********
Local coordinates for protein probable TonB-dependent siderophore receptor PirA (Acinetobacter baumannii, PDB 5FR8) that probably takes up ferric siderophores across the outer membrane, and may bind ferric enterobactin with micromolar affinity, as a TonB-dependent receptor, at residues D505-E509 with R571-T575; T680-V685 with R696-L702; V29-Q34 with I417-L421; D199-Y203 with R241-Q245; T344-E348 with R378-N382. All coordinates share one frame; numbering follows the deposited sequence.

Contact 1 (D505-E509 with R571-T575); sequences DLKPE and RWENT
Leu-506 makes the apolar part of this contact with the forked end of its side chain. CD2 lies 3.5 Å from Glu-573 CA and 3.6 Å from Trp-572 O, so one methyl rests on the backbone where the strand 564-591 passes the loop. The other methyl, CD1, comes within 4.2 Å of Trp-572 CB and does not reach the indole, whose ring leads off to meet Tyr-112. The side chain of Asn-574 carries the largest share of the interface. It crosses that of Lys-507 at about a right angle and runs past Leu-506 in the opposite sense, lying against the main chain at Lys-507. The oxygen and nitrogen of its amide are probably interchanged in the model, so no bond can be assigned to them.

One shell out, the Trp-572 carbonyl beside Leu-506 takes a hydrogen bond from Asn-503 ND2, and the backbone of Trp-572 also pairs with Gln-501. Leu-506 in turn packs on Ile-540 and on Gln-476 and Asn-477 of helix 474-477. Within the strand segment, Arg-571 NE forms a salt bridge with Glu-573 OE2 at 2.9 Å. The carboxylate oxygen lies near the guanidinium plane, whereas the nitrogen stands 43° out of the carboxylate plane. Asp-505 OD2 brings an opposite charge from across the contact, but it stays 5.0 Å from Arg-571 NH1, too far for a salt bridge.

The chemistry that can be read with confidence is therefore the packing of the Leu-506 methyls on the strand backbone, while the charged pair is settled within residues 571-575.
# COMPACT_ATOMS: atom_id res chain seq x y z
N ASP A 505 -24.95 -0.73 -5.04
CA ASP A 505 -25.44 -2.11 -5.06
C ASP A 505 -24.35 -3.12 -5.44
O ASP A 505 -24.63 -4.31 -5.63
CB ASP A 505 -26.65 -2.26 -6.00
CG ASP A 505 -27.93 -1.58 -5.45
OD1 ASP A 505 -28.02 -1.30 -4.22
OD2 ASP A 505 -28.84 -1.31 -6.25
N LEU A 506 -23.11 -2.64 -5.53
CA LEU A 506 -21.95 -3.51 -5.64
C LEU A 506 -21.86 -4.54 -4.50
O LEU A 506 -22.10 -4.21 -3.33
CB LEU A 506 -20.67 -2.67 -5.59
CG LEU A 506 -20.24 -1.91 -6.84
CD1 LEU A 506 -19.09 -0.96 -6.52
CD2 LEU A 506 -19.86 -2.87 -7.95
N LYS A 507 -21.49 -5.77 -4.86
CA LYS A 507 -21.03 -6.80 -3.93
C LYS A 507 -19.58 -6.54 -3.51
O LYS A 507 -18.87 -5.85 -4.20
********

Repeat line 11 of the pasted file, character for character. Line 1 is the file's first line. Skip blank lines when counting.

CB ASP A 505 -26.65 -2.26 -6.00